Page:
NEW DELHI -- His business rivals never fully understood how Manoj Jayaswal got so rich so fast, except that he often seemed joined at the hip with powerful politicians. He hosted them at lavish parties, entertained them at his daughter's opulent Thai wedding and stood among them at India's presidential palace, where a year ago he was praised as a leader in the India growth story.

But now Jayaswal is embroiled in a $34 billion coal mining scandal that has exposed the ugly underside of Indian politics and economic life: a brazen style of crony capitalism that has enabled politicians and their friends to reap huge profits by gaining control of vast swaths of the country's natural resources, often for nothing.

"Today in India, politicians are so powerful," said Santosh Hegde, a former Supreme Court justice who recently led a sweeping investigation of a different mining scandal in southern India. "All together, they are looting the country."

Growing official graft

Coalgate, as the scandal is now known here, is centered on the opaque government allotment process that enabled well-connected businessmen and politicians to obtain rights to undeveloped coalfields. Investigators are now looking at whether Jayaswal and Vijay Darda, a member of Parliament, conspired to fraudulently obtain five lucrative coal allocations. Naveen Jindal, another lawmaker and one of India's richest industrialists, is also reportedly under investigation.


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Even as the scandal has renewed public anger about rising official graft and the state of the economy, Coalgate has provided fresh ammunition for those who say India's politicians have become so venal and feckless that they are no longer able or willing to address the country's entrenched problems.

The opposition Bharatiya Janata Party, which was already on the defensive because it had been implicated in Hegde's investigation, has been so eager to score political points with the latest scandal that it shut down Parliament for weeks with floor protests. It refused to allow any debate -- even of Coalgate -- or any voting unless the prime minister resigned over the scandal. Almost an entire session was lost.

This sort of political dysfunction is hardly new in India and, in recent years, the economy was booming even as the politicians dithered. But now that the economy is slowing sharply, particularly in the ailing energy sector, analysts say India can no longer afford a government that so flagrantly fails to deliver what it promises.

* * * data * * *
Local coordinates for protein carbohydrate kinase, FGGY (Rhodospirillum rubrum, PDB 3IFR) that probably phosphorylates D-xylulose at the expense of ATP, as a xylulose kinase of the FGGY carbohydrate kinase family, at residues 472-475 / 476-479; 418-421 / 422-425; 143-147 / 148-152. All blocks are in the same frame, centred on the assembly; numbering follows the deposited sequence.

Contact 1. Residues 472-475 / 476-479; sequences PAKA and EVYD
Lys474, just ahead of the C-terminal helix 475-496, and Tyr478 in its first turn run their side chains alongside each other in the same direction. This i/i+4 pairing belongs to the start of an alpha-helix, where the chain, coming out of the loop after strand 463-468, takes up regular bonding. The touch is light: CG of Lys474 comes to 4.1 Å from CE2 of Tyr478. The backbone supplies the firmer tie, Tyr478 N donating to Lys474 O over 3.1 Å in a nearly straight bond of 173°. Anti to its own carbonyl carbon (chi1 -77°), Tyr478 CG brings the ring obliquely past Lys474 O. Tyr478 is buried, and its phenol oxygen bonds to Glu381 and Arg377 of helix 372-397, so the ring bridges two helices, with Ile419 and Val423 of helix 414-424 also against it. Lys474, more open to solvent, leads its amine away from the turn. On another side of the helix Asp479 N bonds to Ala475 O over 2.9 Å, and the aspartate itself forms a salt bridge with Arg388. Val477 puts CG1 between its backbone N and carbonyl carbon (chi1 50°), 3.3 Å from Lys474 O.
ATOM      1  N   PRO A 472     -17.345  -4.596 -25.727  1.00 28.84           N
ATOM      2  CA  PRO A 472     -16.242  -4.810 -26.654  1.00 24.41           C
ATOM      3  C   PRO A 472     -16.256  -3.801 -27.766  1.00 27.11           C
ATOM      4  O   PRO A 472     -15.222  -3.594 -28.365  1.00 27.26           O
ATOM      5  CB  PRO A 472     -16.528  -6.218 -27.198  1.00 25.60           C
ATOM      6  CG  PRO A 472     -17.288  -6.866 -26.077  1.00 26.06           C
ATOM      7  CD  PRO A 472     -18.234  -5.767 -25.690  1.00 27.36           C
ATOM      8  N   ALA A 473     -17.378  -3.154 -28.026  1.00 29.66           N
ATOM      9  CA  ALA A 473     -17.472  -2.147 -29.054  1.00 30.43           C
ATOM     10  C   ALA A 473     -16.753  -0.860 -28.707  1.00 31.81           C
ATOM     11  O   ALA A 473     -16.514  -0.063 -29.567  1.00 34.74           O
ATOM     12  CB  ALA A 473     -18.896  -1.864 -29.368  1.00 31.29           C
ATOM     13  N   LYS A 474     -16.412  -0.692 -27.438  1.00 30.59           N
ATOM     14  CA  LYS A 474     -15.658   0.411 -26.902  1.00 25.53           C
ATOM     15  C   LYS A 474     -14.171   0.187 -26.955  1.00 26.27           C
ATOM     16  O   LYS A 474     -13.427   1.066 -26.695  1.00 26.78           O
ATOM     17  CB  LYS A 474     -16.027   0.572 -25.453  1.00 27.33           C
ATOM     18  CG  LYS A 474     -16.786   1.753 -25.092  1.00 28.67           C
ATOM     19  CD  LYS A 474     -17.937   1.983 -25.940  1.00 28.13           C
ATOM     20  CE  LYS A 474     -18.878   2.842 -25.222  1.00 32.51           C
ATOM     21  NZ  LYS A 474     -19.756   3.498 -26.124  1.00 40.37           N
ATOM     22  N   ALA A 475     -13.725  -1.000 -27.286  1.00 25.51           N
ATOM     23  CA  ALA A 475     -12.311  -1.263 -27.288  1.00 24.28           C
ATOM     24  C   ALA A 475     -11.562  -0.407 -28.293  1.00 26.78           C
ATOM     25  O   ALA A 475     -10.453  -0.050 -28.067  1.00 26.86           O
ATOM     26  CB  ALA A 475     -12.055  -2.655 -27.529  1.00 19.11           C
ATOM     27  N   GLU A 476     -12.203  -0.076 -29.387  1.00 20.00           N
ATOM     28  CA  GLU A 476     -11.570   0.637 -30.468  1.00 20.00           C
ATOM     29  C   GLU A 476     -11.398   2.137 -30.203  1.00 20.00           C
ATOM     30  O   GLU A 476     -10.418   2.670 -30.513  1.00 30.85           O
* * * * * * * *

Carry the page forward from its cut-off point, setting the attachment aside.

Millions lack power

Friday, the government approved long-pending proposals allowing foreign retailers, airlines, broadcasters and other companies to enter the Indian market in an effort to shore up the faltering economy.

A decade ago, India's leaders announced an idealistic slogan -- Power for All in 2012 -- and pledged to bring electricity to every corner of the country, partly by expanding coal-fired power plants. India still has more than 300 million people living without electricity, and this summer, it suffered the biggest power blackout in history. The scandal in the coal industry, meanwhile, has made it even harder for the country to generate enough electricity to meet its needs.

"Not being able to produce enough power has absolutely been the single biggest bottleneck for economic growth," said Praveen Chakravarty, chief executive of Mumbai-based Anand Rathi Financial Services.

Unlike other sectors of the economy, natural resources like coal remain tightly controlled by politicians and bureaucrats.

A recent study of contributions to India's political parties offered a telling insight into the nexus between politics and money. The biggest donors were involved in mining, power and other sectors dependent on the government to obtain rights to natural resources.

India is trying to expand cleaner energy sources but still depends on coal for roughly 57 percent of its electricity.

Investigators say that in the past, some who acquired coalfields free, quickly sold them for tens of millions of dollars to steel or power companies. Others simply kept them as an asset and have not yet developed them, even as the country faces blackouts and coal shortages.